In today's Western world, there can be a marked separation between spirituality and religion. Public opinion now privileges 'spirituality' above 'religion,' with the latter being regarded with a good deal of suspicion. 'Spirituality', as the term is used today, refers to the personal pursuit of the sacred. 'Religion', however, carries the unfortunate connotations of moralism, piety and hypocrisy. This has been exasperated by recent unearthed widespread sexual abuse in Christianity, and terrorist religious extremism which is linked in the popular mind with violence, terror and war-mongering fundamentalism.
Historically, spirituality referred to the living core of religion and the capacity to engage with religion in a deeply personal way. It concerned those who experienced religion from the inside, exploring a personal relationship with God. But in the public arena today, spirituality need have nothing to do with formal religion and rather concerns all forms of activity that concern a search for meaning. Secularisation and individualisation are the keys to the ascendancy of this understanding of spirituality. Spirituality is no longer the province of churches or theologians, but regarded as an essential aspect of human personality, shared by everyone regardless of their membership of institutions. So, in an historical sense, the term spirituality has undergone a reversal: it once referred to those who were very religious, and now it refers to those who are not very religious. The spiritual has been wrenched out of traditions and made an aspect of human character and society. Spirituality has now been awarded the task of doing what was once noble in religion, that is, connecting us to the sacred and circumscribing for us the purpose of our existence.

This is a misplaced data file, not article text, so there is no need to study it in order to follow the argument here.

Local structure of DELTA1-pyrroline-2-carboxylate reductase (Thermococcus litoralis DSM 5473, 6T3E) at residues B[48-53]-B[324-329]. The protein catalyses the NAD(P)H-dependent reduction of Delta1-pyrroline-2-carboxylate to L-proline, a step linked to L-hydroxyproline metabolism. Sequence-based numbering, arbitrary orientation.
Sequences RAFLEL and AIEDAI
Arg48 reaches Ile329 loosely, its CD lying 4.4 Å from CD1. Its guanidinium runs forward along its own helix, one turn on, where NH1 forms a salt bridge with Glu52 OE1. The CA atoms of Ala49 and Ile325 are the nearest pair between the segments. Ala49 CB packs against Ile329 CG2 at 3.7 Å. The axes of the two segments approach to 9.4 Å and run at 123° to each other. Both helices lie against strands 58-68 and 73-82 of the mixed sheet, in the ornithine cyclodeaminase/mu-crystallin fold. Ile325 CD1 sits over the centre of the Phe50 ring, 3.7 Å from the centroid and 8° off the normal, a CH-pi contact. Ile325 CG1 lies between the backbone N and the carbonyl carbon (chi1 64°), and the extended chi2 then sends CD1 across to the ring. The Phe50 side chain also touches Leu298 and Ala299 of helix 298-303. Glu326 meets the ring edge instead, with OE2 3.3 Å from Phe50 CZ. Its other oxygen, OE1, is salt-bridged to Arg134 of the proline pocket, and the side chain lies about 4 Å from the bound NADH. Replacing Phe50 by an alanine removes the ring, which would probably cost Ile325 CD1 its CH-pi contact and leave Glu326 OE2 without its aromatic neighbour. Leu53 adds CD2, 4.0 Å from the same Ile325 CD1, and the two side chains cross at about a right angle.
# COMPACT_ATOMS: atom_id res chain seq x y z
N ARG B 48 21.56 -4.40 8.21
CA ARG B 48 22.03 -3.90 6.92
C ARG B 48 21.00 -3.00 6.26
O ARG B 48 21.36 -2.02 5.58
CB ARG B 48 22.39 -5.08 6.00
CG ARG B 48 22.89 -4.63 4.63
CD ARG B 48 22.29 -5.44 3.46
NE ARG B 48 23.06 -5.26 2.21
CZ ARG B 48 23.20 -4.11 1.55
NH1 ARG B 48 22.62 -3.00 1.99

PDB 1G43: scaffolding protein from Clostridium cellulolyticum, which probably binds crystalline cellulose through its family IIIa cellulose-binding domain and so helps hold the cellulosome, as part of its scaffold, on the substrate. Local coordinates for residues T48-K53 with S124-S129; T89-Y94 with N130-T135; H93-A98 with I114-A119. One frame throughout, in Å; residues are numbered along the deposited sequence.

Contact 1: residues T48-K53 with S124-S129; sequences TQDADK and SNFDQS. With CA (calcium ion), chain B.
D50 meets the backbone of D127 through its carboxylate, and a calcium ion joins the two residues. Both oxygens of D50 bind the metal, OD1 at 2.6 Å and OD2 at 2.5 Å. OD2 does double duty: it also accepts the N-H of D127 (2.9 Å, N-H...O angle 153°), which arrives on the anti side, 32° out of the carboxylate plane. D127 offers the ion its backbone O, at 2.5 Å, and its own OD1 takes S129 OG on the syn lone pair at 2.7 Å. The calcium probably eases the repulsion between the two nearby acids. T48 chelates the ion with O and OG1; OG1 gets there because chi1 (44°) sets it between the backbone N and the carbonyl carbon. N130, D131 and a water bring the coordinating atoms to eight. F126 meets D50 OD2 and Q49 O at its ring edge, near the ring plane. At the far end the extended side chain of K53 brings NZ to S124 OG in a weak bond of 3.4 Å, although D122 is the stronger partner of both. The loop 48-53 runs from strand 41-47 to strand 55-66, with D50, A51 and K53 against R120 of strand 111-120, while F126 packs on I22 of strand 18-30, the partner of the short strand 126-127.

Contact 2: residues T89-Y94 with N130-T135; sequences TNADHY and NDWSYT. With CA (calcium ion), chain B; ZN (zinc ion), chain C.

In a recent conference of World Community for Christian Meditation, David Tacey (an Australian academic known for his work in psychology and spirituality) raised the following points about the relation of religion and spirituality in our current world:
Religion, historically, has relied on tradition and authority to promote belief and support in faith in God. Today these are being rejected in favour of personal experience. Religion of the future needs to recognise this and find a way to respond to those seeking spiritual depth, moving from the thinking head to the experiencing heart. Karl Rahner (a 20th C. Catholic theologian) once said: 'The theological problem today is the art of drawing religion out of an individual, not pumping it into him or her. The art is to help people become what they really are.'
We are becoming more spiritual because something is missing in western society today. And, although many wish to sever spirituality from religion, the fact remains it is tied up with it. Spirituality is the inward, intimate, personal connection with the sacred, and religion is the attempt to organise the spiritual impulse and provide it with a tradition, history, language and community. When religion is functioning well, the spiritual impulse is contained within it. But when religion has begun to wane or lose its effectiveness, the spiritual impulse separates from religion.
Although much of the western world now appears to be secular, at the individual, personal level the spiritual search continues, and when not addressed can lead to, for example, addictions, depression and mental disorders, in an attempt to fill the resultant emptiness.
Spirituality today is a quest to connect us to wholes rather than perfection, binding people today with all creation where the idea of wholeness cannot be confined to the human sphere or psychotherapy, but needs to be seen as a modality and quality of the universe. We understand the wisdom of imperfection. As Richard Rohr has said, 'The search for a supposed perfection is the most common enemy of simple goodness. God just wants us to be humanly good, not perfect. Good people can always accept, and even love, imperfection.'